Karla and Jim Moats made a quick trip to California to welcome their first grandchild. Tuesday and Brian Simmons were blessed, a few weeks early, with a healthy boy, Cedar Monroe Simmons, born Sept. 25, weighing 7 pounds 2 ounces and 19 1/2” long.
Besides Pendletonians, there were folks from Barberton, Ohio, Staunton, Virginia, Harrisonburg, Virginia, and Bridgewater, Virginia, Moorefield, Keyser, and Romney attending the Sunday afternoon Boys of ’17 presentation delivered by Brenna Mitchell at the Pendleton County Historical Society’s meeting in Sugar Grove. The gentle rainfall was welcomed by all in attendance. The presentation was professionally delivered with a variety of refreshments following as the attendees mingled and enjoyed the many forms of displays.
Checking in on Rosalee Grogg this week were Marleta Wimer, Diane Kuykendall and daughter, Shannon Shockey of Harrisonburg, Virginia.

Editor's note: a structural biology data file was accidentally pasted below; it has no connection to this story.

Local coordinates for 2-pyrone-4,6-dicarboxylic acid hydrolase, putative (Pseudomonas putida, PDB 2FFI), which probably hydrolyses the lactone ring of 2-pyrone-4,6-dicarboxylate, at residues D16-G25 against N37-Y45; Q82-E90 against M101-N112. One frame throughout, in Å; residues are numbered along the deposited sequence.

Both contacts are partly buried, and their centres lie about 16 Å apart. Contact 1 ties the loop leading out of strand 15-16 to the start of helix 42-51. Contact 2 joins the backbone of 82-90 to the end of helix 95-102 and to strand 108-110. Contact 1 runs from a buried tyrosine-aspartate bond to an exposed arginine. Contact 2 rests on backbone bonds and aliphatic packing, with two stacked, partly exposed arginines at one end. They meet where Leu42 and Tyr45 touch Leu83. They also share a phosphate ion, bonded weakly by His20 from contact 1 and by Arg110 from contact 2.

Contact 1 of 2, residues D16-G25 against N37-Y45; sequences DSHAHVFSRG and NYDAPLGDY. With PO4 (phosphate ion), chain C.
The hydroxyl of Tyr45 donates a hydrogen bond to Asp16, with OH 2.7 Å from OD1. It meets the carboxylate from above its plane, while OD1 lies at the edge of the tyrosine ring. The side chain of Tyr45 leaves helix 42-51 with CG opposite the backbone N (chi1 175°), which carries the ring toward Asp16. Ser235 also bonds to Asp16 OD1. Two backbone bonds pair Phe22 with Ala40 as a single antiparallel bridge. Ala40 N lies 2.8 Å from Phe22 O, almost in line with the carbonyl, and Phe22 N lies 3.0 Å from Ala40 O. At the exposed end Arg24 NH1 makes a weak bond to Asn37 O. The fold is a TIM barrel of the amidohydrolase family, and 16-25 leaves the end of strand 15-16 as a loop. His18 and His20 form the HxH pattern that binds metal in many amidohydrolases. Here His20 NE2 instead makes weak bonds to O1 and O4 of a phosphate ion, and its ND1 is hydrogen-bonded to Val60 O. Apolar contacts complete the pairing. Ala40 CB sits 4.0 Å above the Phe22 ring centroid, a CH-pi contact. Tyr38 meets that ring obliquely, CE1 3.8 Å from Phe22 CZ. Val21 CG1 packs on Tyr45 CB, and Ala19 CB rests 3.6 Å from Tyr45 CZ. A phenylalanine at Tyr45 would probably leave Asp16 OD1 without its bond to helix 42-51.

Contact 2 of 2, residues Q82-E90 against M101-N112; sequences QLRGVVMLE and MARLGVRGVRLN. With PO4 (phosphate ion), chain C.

Phil Downs visited with K.D. and Verla Puffenbarger this past week. He also visited with Clinton Ann Bowers, bringing her a birthday cake for her up-coming birthday.
This week’s clickety-clacks for the chin waggers follow:
- Warner Communications paid 28 million for the copyright to the song “Happy Birthday,” which was written in 1935.
- In ancient Greece, tossing an apple to a girl was a traditional proposal of marriage. Catching it meant she accepted.